Cops Tell Biker Gangs to Wear Makeup as Harsh New Laws Ban Face Tattoos

Western Australian police are rolling out what they’re calling the “toughest” anti-criminal laws in the country, raising concerns about human rights.
Gavin Butler
Melbourne, AU
australian outlaw motorcycle gangs
Members of biker gangs who show off their insignias – even in the form of tattoos – 

will face a 12-month jail term and fines of up to $12,000 AUD under new laws.

Photo by Fairfax Media via Getty Images

Members of outlaw motorcycle gangs in Western Australia have been advised to hide face tattoos under make-up and plasters, as the state rolls out harsh laws banning people from showing off “prohibited” patches and insignias.

The government will this week introduce into parliament what it calls the Criminal Law (Unlawful Consorting and Prohibited Insignia) Bill 2021. The legislation, according to the press release, pledges to “disrupt and restrict the capacity of those involved in serious and organised crime to plan, support or encourage the carrying out of criminal activity,” namely by banning bikers from associating with one another in public and from showing off their club patches – whether they be in the form of patched vests, flags or tattoos.


“These laws represent the toughest and most comprehensive reforms to fight organised crime of all Australian States and Territories. Forty-six organisations, including outlaw motorcycle gangs from right across Australia ... have been captured and explicitly named in the legislation as part of the new prohibited insignia offence,” said state Attorney General John Quigley. “These organisations and their patches are designed to show affiliation with criminality and intimidate others, including law-abiding citizens in our community. This will cease once these laws are in place.”

Those caught in violation of the new “prohibited insignia offence” will face a 12-month jail term and fines of up to $12,000 AUD ($8,864 USD). Acting Police Commissioner Col Blanch further elaborated on Wednesday that even markings as conspicuous as face tattoos would need to be concealed in order for offenders to avoid criminal charges.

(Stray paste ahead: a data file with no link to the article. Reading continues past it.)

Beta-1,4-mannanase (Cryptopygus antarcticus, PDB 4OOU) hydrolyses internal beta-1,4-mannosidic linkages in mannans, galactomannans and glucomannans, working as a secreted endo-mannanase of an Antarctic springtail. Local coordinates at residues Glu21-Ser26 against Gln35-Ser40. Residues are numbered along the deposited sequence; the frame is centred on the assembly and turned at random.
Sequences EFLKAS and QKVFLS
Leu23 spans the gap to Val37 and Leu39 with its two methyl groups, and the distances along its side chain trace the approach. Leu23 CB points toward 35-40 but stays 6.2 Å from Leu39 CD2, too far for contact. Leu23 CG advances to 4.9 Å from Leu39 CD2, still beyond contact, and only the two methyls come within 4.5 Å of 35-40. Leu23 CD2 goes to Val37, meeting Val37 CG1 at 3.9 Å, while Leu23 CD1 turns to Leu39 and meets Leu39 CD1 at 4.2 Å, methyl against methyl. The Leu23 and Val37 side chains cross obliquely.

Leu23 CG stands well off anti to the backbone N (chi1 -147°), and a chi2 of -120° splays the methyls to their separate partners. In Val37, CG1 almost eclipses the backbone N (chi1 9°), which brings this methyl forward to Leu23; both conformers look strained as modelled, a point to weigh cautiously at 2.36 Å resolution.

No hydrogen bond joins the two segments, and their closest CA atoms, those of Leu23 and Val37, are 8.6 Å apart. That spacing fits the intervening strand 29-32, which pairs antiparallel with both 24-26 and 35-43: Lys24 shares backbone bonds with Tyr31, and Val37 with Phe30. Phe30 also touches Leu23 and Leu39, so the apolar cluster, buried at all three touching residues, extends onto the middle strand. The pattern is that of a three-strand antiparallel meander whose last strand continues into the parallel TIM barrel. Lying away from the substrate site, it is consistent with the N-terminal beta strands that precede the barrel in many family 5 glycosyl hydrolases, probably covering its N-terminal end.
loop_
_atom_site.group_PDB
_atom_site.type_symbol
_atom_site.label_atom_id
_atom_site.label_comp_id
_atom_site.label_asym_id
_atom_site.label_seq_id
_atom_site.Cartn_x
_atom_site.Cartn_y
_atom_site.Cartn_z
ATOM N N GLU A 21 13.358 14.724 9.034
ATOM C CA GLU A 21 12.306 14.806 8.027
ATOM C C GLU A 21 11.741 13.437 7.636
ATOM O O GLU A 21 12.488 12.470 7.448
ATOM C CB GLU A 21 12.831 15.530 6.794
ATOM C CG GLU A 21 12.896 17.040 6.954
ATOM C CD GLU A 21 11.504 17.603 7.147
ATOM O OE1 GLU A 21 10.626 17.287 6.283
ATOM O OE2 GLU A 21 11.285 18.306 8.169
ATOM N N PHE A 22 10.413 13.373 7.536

“That will be illegal,” Blanch told WA radio station 6PR, in reference to a well-known and heavily tattooed member of the Australian Hell’s Angels who has club-affiliated initials and insignias inked on his nose and face. “He must cover up anything that … references the club. Whether it’s on his face, or whether it’s on his publicly displayed arms, or whether it’s on anything: his motorcycle or flag or vest.”


In terms of how someone with such face tattoos might be expected to conceal them, Blanch suggested that they “start with things like band-aids or make-up, or have it removed.”

“Or alternatively,” he added, “people can have the option not to live in Western Australia if this law passes.”

This, according to experts, is part of the plan.

Mark Lauchs, an associate professor at Queensland University of Technology and an expert in outlaw motorcycle gangs, told VICE World News that the new legislation was “designed to get the worst bikies to move elsewhere.”

Lauchs was also skeptical as to how effective the new laws would be at disrupting and restricting serious and organised crime.

“It is very difficult to prove that preventing consorting reduces crime,” he said. “Even though texting counts as consorting there are many apps that allow discussion without surveillance. While it is a ‘tool in their [police’s] belt’ it's more of a threat than an effective weapon.”

The new anti-consorting and prohibited insignia laws, which would also give WA police the power to disperse gang members who gather in public places, have been compared to the Vicious Lawless Association Disestablishment (VLAD) Act that was introduced in Queensland in 2013. The VLAD laws stipulated that members or associates of criminal organisations who were convicted of a serious crime would have to serve an extra 15 to 25 years on top of any prison sentence, unless they gave information to law enforcement. 


That bill was broadly criticised upon rollout – Amnesty International suggested that it “breached international fair trial standards” – and the  mandatory sentences were scrapped three years later for being, in the words of Justice Alan Wilson, “excessively harsh.”

Lauchs suggested that WA’s newly announced laws were even more worrying from a human rights perspective – and could bear unforeseen consequences.

“The VLAD laws in Queensland were tough but explicitly applied to bikies. These laws, under the guise of applying to all organised crime, can apply to everyone in the state,” he said. “They would apply to any organisation that has members convicted of serious offences. It would apply to any person and their associates. There are serious human rights aspects to this legislation that I’m amazed didn’t gather the same protests as were organised against VLAD. 

“I would argue these laws are far worse and need an effective watchdog to ensure they aren’t abused.”

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